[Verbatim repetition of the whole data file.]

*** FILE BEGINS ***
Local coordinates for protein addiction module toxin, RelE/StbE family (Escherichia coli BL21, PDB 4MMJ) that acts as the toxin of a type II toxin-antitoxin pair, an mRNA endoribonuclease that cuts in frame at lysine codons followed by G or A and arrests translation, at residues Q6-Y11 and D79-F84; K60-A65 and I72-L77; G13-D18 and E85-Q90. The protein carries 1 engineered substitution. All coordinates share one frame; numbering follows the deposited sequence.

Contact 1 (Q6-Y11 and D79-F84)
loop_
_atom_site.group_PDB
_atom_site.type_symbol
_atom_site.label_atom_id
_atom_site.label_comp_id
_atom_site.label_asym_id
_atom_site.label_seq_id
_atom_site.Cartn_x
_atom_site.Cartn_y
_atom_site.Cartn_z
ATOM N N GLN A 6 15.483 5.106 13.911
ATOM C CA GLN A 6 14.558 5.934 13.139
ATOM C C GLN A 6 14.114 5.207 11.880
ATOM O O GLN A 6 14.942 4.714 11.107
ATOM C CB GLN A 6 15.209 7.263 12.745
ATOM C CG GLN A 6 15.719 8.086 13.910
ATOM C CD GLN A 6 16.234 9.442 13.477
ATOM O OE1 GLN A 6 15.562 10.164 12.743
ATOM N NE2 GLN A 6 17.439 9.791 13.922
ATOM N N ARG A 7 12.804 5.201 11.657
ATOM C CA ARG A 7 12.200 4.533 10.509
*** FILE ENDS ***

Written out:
Local coordinates for protein addiction module toxin, RelE/StbE family (Escherichia coli BL21, PDB 4MMJ) that acts as the toxin of a type II toxin-antitoxin pair, an mRNA endoribonuclease that cuts in frame at lysine codons followed by G or A and arrests translation, at residues Q6-Y11 and D79-F84; K60-A65 and I72-L77; G13-D18 and E85-Q90. The protein carries 1 engineered substitution. All coordinates share one frame; numbering follows the deposited sequence.

Contact 1 (Q6-Y11 and D79-F84)
loop_
_atom_site.group_PDB
_atom_site.type_symbol
_atom_site.label_atom_id
_atom_site.label_comp_id
_atom_site.label_asym_id
_atom_site.label_seq_id
_atom_site.Cartn_x
_atom_site.Cartn_y
_atom_site.Cartn_z
ATOM N N GLN A 6 15.483 5.106 13.911
ATOM C CA GLN A 6 14.558 5.934 13.139
ATOM C C GLN A 6 14.114 5.207 11.880
ATOM O O GLN A 6 14.942 4.714 11.107
ATOM C CB GLN A 6 15.209 7.263 12.745
ATOM C CG GLN A 6 15.719 8.086 13.910
ATOM C CD GLN A 6 16.234 9.442 13.477
ATOM O OE1 GLN A 6 15.562 10.164 12.743
ATOM N NE2 GLN A 6 17.439 9.791 13.922
ATOM N N ARG A 7 12.804 5.201 11.657
ATOM C CA ARG A 7 12.200 4.533 10.509